Thursday, December 23, 2010

GIT: Working on Branches: Sharing files and commits

You have several development branches but basically use the same files to test or benchmark all versions. Then there is no sense in developing different code in all these branches for the same purpose.
You can easily merge single files from one branch to the other by cherry-pick.

1. First commit a file and only the file you want to share, nothing else:
git commit -m"Newest fancy script which does all tests for all versions"
2. Save the key somewhere.
3. Go to the other branch folder or checkout the other branch in the same folder, as you like.
4. git cherry-pick 123784hash

You should now have the same file in the other branch as well.

Thanks to Markus for pointing me towards this.

Wednesday, December 22, 2010

GIT: Tagging

Tags are nothing else then names for certain revision.
So called annotated tags store the status of the project at a specific point in time for future use.

Create a tag:
git tag -a v1.0 -m"Your comment for version 1.0"

Push tag to repository:
git push --tags

Contact Information

Johannes Habich M. Sc.

* E-Mail: Johannes("at")
* Homepage:

Official RRZE contact site

Personal Homepage and private Contact

Monday, December 20, 2010

Windows7 / Vista / Server2008 unidentified network

Although a network consisting of a switch and 2 computers would be considered as very private, Win7(aso.) will consider it as unidentifiable and will not allow you to set the network to private.
Here's a howto on solving this issue:

1. Start –> run –> MMC –> press enter

2. In MMC console , from menu file select Add/Remove Snap-in

3. Select Group Policy Object editor –> Press Add –> select Local computer –> press OK –>press OK

4. Open Computer configration –>Windows Settings –>Security Settings –>select Network list manager policies
on the right Side you will see options:
double click –>Unidentified networks

5. Then you can select the option to consider the Unidentified networks as private and if user can change the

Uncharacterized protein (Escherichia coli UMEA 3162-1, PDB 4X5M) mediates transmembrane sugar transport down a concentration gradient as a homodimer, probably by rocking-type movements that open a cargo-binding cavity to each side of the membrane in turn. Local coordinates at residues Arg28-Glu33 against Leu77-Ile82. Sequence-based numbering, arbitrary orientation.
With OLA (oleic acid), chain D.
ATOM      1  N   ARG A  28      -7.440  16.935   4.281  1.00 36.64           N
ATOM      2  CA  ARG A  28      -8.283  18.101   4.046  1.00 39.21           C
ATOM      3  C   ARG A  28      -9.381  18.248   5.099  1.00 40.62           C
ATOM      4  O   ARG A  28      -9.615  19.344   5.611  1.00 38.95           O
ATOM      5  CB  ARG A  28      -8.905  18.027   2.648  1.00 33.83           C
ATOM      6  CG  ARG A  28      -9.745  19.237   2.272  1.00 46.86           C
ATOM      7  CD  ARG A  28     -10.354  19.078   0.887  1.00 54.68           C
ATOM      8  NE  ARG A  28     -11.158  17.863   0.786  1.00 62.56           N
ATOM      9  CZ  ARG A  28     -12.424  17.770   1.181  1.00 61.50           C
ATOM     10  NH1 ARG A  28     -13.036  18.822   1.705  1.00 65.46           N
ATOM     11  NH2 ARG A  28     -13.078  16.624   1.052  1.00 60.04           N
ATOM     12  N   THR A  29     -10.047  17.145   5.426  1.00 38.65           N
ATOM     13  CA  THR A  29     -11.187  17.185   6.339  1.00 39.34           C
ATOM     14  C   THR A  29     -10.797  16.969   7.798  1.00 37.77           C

Friday, December 17, 2010

CUDA Windows Development Environment

Supported by the new NVIDIA Tesla Compute Cluster (TCC) driver we offer now an integrated development environment for CUDA on basis of Windows HPC2008 and Visual Studio.

For nearly 2 years now RRZE provides development resources for CUDA GPGPU computing under the Linux OS. In December 2009 a GPU cluster joined the two development machines in order to support production runs on up to 16 GPUs. Please contact us if you are interested in GPGPU computing, whether for Linux/Windows based development or production runs.

GIT: bookmark collection

Just some links:

Wednesday, December 15, 2010

GIT: Branching

To create a branch for some development work in git is really easy.
First clone an existing repository like described here.

In the new directory simple execute: git branch newbranch.
However, if you execute git status you will see that you are still on the master branch or the other branch you worked before (then the question is how did you get there
Execute git checkout newbranch an d git status will show you that you are now working on branch .
In order to push this information to another repository or a git server, git push per se will not do the trick. First you need to execute git push origin newbranch and now your branch is committed to the other repository.

Friday, December 10, 2010

Windows and CUDA; enabling TCC with nvidia-smi

Like in Linux you can use nvidia-smi to set different modes on the TESLA GPUs.
nvidia-smi is located usually at: C:\Program Files\NVIDIA Corporation\NVSMI\nvidia-smi.exe

Go there with a command prompt and administrative privileges and type nvidia-smi -s. This gives you the current status and the status of TCC mode after reboot.
Set exclusive compute mode enabled for the first GPU by nvidia-smi -g 0 -c 1
Set exclusive compute mode disabled for the first GPU by nvidia-smi -g 0 -c 0
For other GPUs increment the number after -g

/edit 24.12.2010:
Also look at the first comment on how to change between WDDM and TCC driver model.
Thanky Francoise for reporting my mistake. I corrected it above

Thursday, December 9, 2010

Win2008 HPC Server and CUDA TCC revisited

The release of the stable NVIDIA Driver 260.83 broke my Windows CUDA programming environment.
With the currently newst driver, 263.06, I gave it another shoot. Initially the CUDASDK sample programs did not recognize the GPU as CUDA capable and there was just some babbling about DRIVER and TK mismatch.
However this time searching the web got me to an IBM webpage which got a solution for their servers running Windows 2008 R2.
I tried this in Win2008 and it works like charm:

  • Enter the registry edit utility typing regedit in the run dialog and navigate to:


  • You will find subfolders named 0001 0002 aso. depending on the number of GPUs in your system.

  • For each card you want to enable CUDA go to that 000X directory and add the following reg key (32bit dword worked for me):


If you access the system via RDP read my blog entry on Using nvidia-smi for TCC on how to set this up!

Source of this information is IBM and can be found here for further reference and even more details: IBM Support Site